Interview With The Author: Dr. Geoffrey Cox
Senior Associate Dean for Finance and Administration, Graduate School of Education
1) Your book is aptly titled for these COVID-19 times. In particular, how will the resilience of American higher education help it to prevail through this pandemic?
I have certainly been thinking a lot about this in recent weeks. The thesis of the book is that higher education has been very effective in creating new ways of working to respond to the changing needs of society. Colleges and universities are good mimics; they adapt new business models, new technologies, and new organizational structures in order to pursue new educational missions. I think we are seeing evidence of this during the COVID-19 challenge in the way institutions are pivoting to online teaching and re-thinking the nature of campus life. Contrary to the usual image of higher education, we are flexible when we need to be.
2) What is one of the most important takeaways from your book for Registry interim leaders who will start their assignment this fall?
I always think it is important to remember that today’s inviolable traditions are yesterday’s radical innovations. Colleges and universities look very static and unchanging on the surface, but they are always changing and flexing. Leaders need to remind institutional stakeholders that survival has always depended on adaptability, not resistance to change.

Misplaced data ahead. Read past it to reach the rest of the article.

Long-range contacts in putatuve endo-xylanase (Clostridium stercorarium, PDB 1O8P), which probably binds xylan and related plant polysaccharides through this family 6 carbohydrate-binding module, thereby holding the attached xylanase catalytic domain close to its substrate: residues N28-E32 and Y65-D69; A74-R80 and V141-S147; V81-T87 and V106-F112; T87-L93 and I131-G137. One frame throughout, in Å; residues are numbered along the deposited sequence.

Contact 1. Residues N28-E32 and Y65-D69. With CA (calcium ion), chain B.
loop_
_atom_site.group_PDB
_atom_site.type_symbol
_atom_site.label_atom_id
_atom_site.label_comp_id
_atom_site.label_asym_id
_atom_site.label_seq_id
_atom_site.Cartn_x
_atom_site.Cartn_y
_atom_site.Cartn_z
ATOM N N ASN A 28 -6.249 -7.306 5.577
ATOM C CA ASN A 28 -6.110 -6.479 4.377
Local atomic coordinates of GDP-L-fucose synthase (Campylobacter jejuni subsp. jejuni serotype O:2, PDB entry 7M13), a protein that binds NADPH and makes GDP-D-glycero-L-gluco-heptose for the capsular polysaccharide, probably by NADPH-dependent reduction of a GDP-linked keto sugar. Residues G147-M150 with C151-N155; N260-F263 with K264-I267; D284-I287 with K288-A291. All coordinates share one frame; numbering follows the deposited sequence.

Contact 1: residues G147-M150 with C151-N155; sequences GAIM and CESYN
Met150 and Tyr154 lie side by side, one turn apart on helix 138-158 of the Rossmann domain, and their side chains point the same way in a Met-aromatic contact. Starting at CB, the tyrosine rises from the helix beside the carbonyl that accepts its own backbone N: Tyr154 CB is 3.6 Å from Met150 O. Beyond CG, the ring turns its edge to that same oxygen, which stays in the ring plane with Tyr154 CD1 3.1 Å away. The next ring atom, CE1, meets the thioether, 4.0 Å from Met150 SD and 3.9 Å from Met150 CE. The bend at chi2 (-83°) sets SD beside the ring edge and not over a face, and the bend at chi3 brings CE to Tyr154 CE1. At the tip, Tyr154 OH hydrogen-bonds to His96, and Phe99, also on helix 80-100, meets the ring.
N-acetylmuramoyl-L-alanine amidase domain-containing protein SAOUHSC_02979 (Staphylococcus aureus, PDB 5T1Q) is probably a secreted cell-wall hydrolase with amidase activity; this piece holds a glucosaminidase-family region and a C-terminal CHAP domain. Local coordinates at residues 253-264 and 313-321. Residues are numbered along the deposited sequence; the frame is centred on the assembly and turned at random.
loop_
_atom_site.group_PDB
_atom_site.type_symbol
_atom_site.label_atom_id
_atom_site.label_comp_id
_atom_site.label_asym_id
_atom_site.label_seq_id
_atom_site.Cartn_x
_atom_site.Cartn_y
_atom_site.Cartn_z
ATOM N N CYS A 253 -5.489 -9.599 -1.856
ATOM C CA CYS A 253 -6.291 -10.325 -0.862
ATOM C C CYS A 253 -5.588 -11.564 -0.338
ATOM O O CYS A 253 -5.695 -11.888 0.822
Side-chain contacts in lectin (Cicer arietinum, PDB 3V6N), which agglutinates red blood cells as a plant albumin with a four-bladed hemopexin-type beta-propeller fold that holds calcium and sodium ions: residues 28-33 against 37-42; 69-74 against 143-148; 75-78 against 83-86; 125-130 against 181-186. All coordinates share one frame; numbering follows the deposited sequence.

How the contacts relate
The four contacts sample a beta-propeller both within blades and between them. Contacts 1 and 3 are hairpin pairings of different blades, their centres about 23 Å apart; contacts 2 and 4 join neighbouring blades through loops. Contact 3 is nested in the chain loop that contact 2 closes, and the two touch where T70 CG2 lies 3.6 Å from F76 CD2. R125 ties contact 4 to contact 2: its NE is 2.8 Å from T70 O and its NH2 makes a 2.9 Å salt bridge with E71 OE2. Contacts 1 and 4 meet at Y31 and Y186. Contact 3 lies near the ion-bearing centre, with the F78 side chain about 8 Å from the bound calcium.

3) Since the book’s publication, have you altered your view toward any of the main themes presented in your book?
One chapter in the book argues that most of the talk of “disrupting” higher education is misguided, but I was thinking of the kind of disruption that comes from new competitors. Clearly the COVID-19 challenge is entirely different, and it is possible that it will trigger a perfect storm of challenges in terms of economics, demographics, international mobility, the nature of work, the use of technology, etc. The need for innovation may be more urgent than I anticipated when I wrote the book